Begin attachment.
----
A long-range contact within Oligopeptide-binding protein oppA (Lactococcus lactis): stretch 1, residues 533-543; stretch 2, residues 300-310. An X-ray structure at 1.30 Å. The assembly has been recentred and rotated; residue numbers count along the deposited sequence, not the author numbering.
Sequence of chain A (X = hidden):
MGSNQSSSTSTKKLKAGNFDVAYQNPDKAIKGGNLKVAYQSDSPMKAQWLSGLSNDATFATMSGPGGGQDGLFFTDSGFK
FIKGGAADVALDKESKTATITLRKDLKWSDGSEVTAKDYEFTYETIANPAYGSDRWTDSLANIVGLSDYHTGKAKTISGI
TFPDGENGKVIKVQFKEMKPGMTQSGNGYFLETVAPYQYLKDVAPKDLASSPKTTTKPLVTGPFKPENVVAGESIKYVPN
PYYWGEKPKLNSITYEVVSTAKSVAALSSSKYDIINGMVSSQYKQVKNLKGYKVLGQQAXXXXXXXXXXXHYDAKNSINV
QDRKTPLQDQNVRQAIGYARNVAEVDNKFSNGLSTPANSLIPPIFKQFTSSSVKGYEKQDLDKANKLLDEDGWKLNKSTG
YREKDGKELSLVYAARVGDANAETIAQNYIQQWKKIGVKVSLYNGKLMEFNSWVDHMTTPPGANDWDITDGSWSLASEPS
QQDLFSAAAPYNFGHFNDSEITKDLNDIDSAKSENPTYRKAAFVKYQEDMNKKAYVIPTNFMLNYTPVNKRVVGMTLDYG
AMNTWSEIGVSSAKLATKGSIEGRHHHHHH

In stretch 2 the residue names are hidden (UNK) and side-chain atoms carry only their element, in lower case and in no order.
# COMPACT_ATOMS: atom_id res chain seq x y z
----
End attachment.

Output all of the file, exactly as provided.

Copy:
A long-range contact within Oligopeptide-binding protein oppA (Lactococcus lactis): stretch 1, residues 533-543; stretch 2, residues 300-310. An X-ray structure at 1.30 Å. The assembly has been recentred and rotated; residue numbers count along the deposited sequence, not the author numbering.
Sequence of chain A (X = hidden):
MGSNQSSSTSTKKLKAGNFDVAYQNPDKAIKGGNLKVAYQSDSPMKAQWLSGLSNDATFATMSGPGGGQDGLFFTDSGFK
FIKGGAADVALDKESKTATITLRKDLKWSDGSEVTAKDYEFTYETIANPAYGSDRWTDSLANIVGLSDYHTGKAKTISGI
TFPDGENGKVIKVQFKEMKPGMTQSGNGYFLETVAPYQYLKDVAPKDLASSPKTTTKPLVTGPFKPENVVAGESIKYVPN
PYYWGEKPKLNSITYEVVSTAKSVAALSSSKYDIINGMVSSQYKQVKNLKGYKVLGQQAXXXXXXXXXXXHYDAKNSINV
QDRKTPLQDQNVRQAIGYARNVAEVDNKFSNGLSTPANSLIPPIFKQFTSSSVKGYEKQDLDKANKLLDEDGWKLNKSTG
YREKDGKELSLVYAARVGDANAETIAQNYIQQWKKIGVKVSLYNGKLMEFNSWVDHMTTPPGANDWDITDGSWSLASEPS
QQDLFSAAAPYNFGHFNDSEITKDLNDIDSAKSENPTYRKAAFVKYQEDMNKKAYVIPTNFMLNYTPVNKRVVGMTLDYG
AMNTWSEIGVSSAKLATKGSIEGRHHHHHH

In stretch 2 the residue names are hidden (UNK) and side-chain atoms carry only their element, in lower case and in no order.
# COMPACT_ATOMS: atom_id res chain seq x y z